The farming field school is a process mobilising a group of farmers in synergy with other stakeholders, using a physical system (a test plot) and peer learning methods. The FFS respects and valorises farmers’ knowledge and ensures participants feel comfortable so they can better comprehend internal relationships in the group and relationships with their environment.
The first FFS initiatives launched by GRET in Mauritania in 2015 quickly gave participants perspectives for global change in their field, in terms of agroecological practices, evolution of production systems, food diversification, marketing of products and more balanced relationships with local institutions. This technical support responded to a glaring lack of support for farmers, who quickly adhered to it, as did development partners.
Facilitation of the FFS requires technical knowledge and facilitation skills. GRET trains farmers-facilitators so that they can acquire technical know-how enabling them to test and innovate to meet their needs, and to acquire facilitation skills to lead an initiative within their group.


*Several new GRET projects started in 2020:

  • The Adrao project aims to consolidate actions in three communes in Guidimakha through a network of famers’ groups and support for the development of more equitable relationships with stakeholders in the public and private sectors. To this end, GRET entered into a partnership with national NGO Amad, which conducts similar actions in Gorgol and Brakna.
  • The Rimdir social engineering project in Guidimakha aims to support the installation of productive agro-pastoral infrastructures. It is being conducted with Enabel and draws on GRET’s local concertation experiences, with a view to preventing conflicts over use of land and natural resources.
  • Technical assistance to the Rimfil project, being conducted by the Belgian development cooperation and the Ministry of Rural Development to train and support 60 farming field school facilitators working with flood recession crops.


Objectives and key figures of our actions for fair agricultural development that respects natural resources in Mauritania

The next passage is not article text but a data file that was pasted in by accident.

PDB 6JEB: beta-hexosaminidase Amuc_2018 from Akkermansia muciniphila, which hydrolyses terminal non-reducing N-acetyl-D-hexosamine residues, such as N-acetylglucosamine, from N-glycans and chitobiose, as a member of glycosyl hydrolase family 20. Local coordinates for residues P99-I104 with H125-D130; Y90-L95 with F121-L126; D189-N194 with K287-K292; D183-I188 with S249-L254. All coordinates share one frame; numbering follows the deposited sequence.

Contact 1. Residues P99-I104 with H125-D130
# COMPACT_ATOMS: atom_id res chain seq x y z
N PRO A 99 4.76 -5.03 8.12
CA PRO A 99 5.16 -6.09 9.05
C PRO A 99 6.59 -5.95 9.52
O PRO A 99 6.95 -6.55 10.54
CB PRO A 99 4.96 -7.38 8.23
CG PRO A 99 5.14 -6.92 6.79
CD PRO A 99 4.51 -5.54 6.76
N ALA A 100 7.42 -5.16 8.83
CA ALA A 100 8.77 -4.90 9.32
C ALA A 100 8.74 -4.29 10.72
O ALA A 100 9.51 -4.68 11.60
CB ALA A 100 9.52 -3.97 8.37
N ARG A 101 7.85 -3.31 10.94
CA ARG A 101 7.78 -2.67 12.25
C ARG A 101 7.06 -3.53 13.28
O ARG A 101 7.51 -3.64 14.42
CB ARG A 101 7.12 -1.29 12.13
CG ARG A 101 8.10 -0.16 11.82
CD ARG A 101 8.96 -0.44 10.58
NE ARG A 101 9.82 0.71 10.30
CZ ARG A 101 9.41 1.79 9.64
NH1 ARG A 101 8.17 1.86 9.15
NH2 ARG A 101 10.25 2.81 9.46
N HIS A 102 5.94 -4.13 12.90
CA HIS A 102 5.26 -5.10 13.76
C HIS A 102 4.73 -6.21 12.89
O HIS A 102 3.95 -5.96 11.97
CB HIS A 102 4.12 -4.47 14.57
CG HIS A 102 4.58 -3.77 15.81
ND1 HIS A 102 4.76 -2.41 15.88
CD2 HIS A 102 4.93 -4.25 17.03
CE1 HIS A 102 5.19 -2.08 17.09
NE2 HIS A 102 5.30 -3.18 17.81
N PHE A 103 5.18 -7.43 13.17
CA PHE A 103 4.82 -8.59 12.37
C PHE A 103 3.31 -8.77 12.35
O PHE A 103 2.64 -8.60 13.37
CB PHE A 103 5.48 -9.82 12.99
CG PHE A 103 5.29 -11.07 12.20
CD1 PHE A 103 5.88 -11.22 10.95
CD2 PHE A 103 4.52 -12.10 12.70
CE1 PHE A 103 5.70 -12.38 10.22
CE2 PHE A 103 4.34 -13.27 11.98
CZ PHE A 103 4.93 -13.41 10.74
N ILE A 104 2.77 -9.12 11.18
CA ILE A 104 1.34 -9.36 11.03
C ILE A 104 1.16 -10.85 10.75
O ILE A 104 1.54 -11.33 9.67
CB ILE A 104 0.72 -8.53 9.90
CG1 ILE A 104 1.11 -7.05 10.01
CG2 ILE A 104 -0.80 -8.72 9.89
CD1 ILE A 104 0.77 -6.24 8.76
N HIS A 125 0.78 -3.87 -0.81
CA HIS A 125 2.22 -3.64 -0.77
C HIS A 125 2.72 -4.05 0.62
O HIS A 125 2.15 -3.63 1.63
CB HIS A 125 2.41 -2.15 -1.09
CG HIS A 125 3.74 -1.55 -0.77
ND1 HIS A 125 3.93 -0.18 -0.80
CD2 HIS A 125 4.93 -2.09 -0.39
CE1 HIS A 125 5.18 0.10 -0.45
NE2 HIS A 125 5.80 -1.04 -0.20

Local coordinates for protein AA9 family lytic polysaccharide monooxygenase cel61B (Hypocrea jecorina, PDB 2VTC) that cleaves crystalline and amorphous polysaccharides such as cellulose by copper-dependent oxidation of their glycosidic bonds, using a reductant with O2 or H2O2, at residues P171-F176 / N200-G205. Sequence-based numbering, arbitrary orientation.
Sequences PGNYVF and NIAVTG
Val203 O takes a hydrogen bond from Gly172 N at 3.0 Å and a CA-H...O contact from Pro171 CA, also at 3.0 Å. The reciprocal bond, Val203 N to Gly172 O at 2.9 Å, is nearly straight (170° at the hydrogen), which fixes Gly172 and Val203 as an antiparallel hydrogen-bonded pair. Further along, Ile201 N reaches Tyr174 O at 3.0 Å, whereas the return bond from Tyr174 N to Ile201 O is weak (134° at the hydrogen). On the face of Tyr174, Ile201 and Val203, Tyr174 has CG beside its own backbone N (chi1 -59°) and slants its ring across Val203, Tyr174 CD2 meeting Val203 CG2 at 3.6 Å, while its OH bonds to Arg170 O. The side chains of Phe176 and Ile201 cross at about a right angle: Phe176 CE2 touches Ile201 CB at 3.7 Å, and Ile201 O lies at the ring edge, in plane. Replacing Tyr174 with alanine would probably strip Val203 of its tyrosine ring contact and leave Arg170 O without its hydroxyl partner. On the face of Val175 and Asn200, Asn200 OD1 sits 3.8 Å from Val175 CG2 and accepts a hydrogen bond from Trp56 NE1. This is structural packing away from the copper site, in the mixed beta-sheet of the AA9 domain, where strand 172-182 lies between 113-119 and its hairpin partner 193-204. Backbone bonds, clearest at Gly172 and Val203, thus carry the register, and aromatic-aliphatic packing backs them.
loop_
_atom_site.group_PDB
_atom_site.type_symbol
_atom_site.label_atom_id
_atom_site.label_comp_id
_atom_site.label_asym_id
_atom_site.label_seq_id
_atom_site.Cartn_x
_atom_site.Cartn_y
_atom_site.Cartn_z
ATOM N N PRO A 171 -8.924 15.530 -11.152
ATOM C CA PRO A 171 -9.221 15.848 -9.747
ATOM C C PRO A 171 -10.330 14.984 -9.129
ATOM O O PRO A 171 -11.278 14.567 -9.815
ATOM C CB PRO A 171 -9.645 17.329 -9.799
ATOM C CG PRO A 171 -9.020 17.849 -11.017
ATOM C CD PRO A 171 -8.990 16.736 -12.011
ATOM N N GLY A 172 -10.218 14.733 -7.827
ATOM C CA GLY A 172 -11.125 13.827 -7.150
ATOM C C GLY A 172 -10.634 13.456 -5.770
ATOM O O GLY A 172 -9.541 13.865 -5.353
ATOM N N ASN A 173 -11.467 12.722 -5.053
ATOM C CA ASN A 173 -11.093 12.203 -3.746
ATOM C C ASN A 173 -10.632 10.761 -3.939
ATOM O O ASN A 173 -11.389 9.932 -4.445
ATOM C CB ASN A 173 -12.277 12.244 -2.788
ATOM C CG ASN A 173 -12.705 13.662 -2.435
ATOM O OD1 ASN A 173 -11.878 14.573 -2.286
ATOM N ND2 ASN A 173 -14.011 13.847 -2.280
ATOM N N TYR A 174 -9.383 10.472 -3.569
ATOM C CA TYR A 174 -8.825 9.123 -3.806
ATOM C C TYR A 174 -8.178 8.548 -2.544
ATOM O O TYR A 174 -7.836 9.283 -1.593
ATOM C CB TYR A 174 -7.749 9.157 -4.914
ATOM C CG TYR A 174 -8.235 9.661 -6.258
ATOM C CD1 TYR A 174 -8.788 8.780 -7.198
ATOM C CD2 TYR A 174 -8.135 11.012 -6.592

• Support the emancipation and empowerment of agro-pastoral populations (in particular women) through structuring of the farming world.
  • Help farmers to innovate and invest to cope with climate change, improve their living & working conditions, and their food. Agroecological practices are at the heart of these preoccupations, and are accompanied by reflection on the links between agriculture and nutrition. Systems awarding subsidies for collective investments can be pertinent in some cases, provided they are led by stakeholders in the territory.


  • Reduce and anticipate conflicts over different uses and users of natural resources (land, forests, surface water) through concerted management of these resources.
  • Give particular attention to the most vulnerable when choosing which populations GRET works with and in methodologies developed. The actions supported also contribute to greater inclusion and representation of vulnerable populations in local decision-making forums, and strengthens their autonomy.
  • A team of fifteen Mauritanian employees and one volunteer.
  • Actions in approximately twenty communes in 4 regions.
  • 7 projects already implemented or being implemented in the last 7 years.
  • Actions conducted in close collaboration with more than one hundred farmers’ groups.
  • Partnerships with national NGOs: Mauritanian Association for self-development, Tenmiya, Ecodev, and international NGOS: GRDR, Caritas.
  • Various donors: European Union, Agence française de développement, Enabel, CFSI.


More information on:

See materials produced as part of projects implemented (in French only):

See some elements of context on GRET’s regions of intervention (in French only):